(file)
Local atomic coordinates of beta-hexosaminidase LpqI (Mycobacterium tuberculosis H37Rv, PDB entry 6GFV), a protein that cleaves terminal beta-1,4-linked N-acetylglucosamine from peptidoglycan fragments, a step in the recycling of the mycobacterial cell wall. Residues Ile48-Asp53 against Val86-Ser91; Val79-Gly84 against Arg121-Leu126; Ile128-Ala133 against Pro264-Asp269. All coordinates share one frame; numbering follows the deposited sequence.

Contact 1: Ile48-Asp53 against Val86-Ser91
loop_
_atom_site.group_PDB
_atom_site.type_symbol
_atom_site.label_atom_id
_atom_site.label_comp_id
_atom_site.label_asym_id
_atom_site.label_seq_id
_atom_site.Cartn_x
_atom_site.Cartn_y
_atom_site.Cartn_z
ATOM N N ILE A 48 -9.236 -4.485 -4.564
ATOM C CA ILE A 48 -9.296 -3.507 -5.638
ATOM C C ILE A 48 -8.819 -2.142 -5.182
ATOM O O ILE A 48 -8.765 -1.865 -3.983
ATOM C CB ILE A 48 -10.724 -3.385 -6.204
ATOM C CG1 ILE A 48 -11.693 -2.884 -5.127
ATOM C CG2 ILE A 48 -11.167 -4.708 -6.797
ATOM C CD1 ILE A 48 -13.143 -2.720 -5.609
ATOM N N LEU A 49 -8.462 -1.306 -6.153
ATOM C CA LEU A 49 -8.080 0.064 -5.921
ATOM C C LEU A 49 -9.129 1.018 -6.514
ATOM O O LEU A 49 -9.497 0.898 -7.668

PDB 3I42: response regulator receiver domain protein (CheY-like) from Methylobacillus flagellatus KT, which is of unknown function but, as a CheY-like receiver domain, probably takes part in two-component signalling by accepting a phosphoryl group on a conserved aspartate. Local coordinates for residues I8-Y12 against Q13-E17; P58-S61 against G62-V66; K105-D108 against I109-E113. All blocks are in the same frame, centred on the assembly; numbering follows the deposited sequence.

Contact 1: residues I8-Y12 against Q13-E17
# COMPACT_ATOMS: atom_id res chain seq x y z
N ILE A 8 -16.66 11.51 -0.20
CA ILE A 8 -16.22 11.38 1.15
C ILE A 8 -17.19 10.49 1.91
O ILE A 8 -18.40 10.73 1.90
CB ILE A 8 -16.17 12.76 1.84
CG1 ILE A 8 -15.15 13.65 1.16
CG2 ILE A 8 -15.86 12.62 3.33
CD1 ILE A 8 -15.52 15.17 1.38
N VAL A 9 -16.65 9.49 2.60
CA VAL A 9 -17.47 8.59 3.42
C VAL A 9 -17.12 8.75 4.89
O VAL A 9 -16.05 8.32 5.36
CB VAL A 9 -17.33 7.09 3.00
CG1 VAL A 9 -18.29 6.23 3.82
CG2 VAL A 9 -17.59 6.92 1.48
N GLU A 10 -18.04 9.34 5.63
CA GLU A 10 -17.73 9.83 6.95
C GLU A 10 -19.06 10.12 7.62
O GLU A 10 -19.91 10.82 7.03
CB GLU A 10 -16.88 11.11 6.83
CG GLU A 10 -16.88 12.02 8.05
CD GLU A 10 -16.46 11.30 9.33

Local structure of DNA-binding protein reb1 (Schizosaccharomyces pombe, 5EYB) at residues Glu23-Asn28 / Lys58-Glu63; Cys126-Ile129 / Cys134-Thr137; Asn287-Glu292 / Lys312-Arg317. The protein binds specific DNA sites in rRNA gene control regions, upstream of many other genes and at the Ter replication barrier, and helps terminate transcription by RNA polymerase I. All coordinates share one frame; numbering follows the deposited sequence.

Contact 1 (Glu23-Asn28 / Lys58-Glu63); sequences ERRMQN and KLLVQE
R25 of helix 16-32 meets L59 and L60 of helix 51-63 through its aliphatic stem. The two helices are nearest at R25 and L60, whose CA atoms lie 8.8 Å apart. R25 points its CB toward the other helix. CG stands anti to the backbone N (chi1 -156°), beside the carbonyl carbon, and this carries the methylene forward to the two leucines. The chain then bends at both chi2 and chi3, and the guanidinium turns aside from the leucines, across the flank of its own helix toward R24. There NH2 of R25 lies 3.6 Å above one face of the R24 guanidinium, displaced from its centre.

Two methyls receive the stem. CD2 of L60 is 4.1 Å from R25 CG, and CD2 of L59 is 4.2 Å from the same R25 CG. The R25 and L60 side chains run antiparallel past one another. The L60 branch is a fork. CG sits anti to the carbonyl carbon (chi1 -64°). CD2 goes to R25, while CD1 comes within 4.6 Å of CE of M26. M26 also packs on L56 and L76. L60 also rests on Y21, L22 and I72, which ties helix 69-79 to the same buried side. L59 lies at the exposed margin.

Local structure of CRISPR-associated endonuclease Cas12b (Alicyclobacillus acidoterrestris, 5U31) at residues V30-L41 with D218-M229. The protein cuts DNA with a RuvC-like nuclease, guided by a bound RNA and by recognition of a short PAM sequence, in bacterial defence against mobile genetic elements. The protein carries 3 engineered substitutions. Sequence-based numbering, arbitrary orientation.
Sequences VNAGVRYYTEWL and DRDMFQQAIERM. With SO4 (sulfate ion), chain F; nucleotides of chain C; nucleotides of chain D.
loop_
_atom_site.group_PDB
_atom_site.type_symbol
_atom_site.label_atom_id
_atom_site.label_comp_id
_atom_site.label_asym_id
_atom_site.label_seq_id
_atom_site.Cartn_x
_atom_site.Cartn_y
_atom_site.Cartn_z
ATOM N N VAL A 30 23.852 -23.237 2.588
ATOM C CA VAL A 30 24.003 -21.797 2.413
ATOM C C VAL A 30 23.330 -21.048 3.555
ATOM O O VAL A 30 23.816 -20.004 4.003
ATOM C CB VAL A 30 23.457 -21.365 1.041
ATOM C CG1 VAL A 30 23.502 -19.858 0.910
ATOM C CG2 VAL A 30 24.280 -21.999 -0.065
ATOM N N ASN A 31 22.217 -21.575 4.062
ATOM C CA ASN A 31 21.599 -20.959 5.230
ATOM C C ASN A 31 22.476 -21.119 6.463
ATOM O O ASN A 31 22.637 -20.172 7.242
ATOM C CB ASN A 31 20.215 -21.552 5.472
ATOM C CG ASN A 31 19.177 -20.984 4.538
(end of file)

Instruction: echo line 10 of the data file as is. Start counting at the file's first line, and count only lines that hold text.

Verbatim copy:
_atom_site.Cartn_x